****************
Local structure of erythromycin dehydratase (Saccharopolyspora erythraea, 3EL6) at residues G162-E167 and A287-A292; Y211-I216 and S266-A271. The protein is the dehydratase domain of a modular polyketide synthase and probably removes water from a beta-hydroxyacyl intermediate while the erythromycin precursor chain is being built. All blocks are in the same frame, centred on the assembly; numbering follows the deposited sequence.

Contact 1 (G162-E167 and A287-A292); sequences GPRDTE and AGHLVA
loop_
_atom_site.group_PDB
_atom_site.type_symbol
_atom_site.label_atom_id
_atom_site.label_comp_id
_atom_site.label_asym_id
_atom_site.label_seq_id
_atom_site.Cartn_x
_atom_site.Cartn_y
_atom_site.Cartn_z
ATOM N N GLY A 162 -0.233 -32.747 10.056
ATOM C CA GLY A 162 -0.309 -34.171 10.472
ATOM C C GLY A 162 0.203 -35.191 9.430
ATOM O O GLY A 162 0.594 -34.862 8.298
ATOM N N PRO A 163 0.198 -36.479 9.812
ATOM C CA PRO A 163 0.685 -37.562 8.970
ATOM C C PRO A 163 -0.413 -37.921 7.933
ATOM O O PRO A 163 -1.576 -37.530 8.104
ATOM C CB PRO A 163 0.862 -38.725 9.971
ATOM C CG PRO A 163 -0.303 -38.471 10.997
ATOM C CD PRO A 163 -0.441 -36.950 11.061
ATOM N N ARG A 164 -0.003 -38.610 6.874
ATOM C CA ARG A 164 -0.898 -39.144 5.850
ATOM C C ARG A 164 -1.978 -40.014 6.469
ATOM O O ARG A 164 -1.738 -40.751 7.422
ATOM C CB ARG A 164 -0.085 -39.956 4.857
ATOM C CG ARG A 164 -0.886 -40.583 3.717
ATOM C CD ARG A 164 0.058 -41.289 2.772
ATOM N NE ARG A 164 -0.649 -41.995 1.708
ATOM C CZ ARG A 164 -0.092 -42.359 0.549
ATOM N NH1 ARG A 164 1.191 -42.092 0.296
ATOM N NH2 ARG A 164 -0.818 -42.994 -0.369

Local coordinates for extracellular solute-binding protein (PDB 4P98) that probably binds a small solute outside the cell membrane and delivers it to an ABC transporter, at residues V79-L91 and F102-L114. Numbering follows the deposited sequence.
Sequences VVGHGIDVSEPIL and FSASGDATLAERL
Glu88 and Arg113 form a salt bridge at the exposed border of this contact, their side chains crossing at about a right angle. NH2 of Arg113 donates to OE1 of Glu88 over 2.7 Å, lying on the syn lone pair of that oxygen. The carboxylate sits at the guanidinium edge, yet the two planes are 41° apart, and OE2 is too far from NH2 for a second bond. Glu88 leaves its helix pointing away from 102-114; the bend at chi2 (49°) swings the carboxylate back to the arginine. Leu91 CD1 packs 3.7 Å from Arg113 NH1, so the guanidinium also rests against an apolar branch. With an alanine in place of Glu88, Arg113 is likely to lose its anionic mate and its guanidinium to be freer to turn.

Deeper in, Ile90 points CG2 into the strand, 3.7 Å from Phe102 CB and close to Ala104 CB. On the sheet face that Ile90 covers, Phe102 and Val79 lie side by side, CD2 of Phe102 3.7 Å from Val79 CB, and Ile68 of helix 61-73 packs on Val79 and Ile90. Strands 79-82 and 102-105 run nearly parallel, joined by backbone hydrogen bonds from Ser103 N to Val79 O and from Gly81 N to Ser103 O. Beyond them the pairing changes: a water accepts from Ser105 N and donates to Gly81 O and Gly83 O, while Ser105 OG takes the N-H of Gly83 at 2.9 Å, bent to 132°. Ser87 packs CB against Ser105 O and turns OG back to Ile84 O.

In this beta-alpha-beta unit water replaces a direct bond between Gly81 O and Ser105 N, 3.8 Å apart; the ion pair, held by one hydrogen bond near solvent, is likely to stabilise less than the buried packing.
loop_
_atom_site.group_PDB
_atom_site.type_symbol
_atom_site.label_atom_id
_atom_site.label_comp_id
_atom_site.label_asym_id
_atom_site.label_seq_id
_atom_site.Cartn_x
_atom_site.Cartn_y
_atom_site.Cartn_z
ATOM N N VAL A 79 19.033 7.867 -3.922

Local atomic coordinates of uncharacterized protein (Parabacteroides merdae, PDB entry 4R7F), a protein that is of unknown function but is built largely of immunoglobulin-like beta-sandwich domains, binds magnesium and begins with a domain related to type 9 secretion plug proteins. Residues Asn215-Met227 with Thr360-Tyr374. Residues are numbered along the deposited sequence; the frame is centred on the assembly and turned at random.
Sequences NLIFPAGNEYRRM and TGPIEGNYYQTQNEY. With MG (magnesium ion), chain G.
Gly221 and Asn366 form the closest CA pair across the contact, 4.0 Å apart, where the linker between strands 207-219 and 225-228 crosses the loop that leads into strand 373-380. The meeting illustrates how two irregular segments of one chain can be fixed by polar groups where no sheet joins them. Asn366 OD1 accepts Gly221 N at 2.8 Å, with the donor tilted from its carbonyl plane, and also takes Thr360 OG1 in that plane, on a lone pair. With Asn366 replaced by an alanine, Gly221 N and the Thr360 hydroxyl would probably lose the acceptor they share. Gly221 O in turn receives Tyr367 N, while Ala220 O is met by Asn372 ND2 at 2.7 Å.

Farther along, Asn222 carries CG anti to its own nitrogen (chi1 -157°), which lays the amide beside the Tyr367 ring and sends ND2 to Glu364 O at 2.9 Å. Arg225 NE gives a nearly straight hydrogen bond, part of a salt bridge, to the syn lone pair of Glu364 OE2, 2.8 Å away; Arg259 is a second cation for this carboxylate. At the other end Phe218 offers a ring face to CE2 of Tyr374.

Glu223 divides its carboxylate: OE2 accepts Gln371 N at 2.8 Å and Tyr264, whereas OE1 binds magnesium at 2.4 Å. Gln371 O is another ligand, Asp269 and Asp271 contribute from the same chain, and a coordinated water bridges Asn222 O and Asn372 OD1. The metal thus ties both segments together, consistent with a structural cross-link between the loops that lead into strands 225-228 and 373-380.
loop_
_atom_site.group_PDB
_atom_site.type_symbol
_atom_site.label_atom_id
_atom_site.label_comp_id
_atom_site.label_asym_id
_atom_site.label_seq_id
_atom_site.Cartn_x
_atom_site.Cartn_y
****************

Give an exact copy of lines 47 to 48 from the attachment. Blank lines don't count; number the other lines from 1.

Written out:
_atom_site.Cartn_x
_atom_site.Cartn_y